Tuesday, June 25, 2024

Opinion | When opinions differ on a monument, who decides?

Opinion | When opinions differ on a monument, who decides?


In her Nov. 17 Metro column, “Douglass descendants in Maryland reject mural, but others like the look,” Petula Dvorak observed how, in a time of extreme polarization, people perceive historical memorials very differently and asked, “Who gets to tell these stories — and how?”

In Alexandria, a similar situation arose in 2020 when the “Appomattox” statue of an unarmed Confederate soldier was removed, after 131 years, to reflect the city’s view that Confederate monuments are offensive. Nevertheless, the spirit of the surrender at Appomattox was one of a generosity: After the battle ended, Gen. Robert E. Lee’s troops were given rations from Union wagons — the Southerners had been living for several days on dried corn — and saluted by Union soldiers as they rode off. Union Gen. Ulysses S. Grant’s commissary chief later asked, “Were such terms ever before given by a conqueror to a defeated foe?” Confederate soldiers could keep their horses and officers retained their sidearms. Civil wars typically do not end on such a gracious note. An impressed Winston Churchill noted that the surrender at Appomattox “stands high in the story of the United States.”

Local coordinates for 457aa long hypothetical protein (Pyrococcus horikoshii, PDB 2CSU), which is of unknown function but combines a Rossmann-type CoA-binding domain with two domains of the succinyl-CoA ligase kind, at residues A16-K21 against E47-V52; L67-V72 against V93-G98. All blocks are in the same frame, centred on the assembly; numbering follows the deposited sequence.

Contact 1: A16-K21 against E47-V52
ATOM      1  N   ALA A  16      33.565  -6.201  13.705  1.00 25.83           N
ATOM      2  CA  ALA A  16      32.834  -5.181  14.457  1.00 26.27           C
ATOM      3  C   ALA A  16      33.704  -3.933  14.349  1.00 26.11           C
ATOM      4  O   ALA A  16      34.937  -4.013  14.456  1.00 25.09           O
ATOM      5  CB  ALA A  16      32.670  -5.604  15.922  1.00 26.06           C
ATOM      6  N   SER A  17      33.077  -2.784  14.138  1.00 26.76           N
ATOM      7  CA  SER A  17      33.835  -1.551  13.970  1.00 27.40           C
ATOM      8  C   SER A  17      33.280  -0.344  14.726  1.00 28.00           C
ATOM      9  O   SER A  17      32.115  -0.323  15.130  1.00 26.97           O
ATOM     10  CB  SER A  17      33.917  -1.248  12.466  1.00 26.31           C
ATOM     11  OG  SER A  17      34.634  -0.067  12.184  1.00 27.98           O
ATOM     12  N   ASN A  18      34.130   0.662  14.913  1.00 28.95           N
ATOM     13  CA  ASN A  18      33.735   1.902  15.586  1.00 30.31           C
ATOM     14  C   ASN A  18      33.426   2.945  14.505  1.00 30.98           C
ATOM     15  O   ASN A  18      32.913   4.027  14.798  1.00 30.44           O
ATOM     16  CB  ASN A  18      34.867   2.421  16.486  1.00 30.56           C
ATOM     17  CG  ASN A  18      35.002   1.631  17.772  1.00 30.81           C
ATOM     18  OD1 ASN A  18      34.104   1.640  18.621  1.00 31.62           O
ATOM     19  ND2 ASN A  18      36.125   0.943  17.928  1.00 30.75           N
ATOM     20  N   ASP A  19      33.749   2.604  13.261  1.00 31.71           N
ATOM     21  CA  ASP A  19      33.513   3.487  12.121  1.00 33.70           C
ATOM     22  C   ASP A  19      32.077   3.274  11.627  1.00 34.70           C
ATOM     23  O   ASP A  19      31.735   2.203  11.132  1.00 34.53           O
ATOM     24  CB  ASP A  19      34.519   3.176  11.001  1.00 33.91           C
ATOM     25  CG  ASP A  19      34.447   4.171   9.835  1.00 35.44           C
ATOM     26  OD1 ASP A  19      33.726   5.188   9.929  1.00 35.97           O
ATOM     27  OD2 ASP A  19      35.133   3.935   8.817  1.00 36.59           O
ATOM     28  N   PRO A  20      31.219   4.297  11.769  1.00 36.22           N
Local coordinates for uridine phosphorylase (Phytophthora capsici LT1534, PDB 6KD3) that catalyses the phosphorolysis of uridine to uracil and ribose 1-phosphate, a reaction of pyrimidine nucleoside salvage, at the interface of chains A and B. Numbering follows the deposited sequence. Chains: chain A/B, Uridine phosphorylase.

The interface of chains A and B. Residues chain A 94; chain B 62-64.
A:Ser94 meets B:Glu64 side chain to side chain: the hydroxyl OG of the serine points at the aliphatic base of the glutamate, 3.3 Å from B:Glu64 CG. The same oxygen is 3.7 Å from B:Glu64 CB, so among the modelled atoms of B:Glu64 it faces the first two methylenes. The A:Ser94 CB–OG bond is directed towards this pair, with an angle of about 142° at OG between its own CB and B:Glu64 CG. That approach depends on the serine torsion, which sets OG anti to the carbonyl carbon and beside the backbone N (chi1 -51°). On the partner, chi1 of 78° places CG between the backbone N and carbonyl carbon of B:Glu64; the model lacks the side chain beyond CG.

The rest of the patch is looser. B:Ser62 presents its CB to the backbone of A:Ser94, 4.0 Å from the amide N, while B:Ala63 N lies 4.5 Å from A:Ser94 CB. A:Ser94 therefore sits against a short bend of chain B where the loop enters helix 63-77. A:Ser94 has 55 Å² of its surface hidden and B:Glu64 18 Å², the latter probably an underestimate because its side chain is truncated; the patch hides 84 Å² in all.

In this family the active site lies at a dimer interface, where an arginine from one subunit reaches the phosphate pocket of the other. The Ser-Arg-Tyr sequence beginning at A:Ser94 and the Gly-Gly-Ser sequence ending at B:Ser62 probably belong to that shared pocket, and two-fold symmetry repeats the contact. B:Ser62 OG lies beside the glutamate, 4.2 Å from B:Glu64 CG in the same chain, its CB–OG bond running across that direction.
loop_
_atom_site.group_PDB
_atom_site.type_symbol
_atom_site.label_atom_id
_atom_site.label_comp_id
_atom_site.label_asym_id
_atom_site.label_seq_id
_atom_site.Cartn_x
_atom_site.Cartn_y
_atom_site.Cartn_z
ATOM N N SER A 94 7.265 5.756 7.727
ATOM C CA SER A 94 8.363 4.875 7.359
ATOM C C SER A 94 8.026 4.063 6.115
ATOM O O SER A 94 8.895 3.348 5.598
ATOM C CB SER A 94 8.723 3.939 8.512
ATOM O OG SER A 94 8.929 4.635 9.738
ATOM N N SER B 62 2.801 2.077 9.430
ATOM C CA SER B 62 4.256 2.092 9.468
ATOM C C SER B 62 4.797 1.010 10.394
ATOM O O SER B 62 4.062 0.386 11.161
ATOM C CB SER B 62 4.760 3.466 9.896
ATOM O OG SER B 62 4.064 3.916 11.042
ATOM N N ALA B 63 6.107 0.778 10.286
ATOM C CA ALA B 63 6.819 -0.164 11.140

The statue’s detractors, however, felt that the soldier did have a weapon, i.e., support for slavery. The Southern soldier was fighting for a culture and economy made possible by enslaving African Americans.

Because historical memorials elicit varying opinions as to their accuracy or appropriateness, the key question is: Who decides the fate of monuments, plaques and murals — and on what basis?



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